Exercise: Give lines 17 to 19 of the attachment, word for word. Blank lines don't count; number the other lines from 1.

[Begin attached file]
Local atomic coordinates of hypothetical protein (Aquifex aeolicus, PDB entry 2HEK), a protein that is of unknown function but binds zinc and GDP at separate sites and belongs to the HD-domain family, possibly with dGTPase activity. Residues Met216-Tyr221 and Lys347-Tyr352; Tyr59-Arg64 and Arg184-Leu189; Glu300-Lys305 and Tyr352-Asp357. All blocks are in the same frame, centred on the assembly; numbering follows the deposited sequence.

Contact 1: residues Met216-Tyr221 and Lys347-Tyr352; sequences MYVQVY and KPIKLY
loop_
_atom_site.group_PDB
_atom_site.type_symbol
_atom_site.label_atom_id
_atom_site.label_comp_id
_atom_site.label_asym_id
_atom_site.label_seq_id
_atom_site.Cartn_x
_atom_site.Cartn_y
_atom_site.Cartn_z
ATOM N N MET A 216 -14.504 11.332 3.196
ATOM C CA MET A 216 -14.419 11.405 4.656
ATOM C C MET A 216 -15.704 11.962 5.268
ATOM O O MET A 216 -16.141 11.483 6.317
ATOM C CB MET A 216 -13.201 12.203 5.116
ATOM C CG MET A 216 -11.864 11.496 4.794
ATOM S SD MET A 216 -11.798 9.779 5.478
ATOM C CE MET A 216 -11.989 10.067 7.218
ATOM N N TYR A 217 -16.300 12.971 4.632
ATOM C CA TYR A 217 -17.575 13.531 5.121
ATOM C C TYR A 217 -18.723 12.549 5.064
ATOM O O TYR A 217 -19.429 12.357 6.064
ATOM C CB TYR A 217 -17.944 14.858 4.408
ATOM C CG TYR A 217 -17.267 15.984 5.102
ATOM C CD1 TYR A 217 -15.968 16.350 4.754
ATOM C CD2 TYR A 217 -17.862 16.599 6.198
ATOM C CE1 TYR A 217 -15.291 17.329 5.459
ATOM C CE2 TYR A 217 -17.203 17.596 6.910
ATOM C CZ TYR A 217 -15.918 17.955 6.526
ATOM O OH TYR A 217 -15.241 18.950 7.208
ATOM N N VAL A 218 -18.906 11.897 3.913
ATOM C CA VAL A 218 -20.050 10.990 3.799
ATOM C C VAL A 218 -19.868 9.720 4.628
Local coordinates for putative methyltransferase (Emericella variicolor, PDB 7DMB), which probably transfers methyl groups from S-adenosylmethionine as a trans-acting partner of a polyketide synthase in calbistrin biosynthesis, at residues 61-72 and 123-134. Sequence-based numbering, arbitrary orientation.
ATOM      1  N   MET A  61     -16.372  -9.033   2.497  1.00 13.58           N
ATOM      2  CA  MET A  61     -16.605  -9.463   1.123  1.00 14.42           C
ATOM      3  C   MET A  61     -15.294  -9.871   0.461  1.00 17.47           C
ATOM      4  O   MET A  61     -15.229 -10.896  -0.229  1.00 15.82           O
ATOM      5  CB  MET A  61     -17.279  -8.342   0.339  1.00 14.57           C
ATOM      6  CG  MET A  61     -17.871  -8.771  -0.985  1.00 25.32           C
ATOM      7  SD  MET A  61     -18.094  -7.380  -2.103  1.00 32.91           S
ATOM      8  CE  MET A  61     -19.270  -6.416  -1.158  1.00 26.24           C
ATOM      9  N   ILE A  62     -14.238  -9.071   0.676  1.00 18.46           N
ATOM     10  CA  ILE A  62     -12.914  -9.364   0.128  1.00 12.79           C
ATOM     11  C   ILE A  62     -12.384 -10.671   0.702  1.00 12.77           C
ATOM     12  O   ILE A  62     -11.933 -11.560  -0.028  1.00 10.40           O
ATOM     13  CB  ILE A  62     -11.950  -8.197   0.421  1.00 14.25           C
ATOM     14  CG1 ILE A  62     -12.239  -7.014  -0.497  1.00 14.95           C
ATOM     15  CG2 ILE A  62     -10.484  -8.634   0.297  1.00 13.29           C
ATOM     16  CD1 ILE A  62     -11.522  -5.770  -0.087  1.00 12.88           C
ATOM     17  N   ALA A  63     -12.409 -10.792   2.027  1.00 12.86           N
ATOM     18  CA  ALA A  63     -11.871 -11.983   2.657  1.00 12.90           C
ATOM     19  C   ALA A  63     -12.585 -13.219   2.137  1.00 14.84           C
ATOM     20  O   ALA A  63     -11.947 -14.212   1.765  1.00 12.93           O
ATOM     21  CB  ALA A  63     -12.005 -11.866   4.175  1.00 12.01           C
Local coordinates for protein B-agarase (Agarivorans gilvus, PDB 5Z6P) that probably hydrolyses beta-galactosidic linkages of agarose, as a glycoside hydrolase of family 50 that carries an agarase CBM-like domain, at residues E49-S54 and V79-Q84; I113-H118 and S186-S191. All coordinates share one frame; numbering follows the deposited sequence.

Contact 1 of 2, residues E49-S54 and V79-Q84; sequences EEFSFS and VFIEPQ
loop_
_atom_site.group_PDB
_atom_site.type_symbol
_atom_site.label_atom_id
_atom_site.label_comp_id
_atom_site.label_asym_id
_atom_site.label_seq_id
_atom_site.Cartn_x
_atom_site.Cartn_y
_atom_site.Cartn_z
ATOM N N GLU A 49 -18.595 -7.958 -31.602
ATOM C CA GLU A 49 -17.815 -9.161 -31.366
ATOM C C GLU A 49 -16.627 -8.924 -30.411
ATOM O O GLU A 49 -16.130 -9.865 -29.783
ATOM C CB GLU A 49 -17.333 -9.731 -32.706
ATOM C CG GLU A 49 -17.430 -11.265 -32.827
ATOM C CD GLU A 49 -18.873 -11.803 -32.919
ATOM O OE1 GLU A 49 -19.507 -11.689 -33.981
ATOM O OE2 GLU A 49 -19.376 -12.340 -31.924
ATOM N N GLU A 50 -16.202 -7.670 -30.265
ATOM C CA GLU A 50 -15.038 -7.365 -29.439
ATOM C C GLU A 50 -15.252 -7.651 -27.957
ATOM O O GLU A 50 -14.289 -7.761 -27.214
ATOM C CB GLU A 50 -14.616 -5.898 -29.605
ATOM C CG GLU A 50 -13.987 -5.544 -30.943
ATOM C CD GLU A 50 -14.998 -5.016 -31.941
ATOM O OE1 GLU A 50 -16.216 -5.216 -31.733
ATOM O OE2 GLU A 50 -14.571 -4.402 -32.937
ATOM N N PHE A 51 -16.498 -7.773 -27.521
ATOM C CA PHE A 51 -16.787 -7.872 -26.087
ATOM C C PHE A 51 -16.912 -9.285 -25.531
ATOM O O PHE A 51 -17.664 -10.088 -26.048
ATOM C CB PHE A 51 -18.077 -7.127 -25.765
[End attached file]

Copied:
ATOM C CB MET A 216 -13.201 12.203 5.116
ATOM C CG MET A 216 -11.864 11.496 4.794
ATOM S SD MET A 216 -11.798 9.779 5.478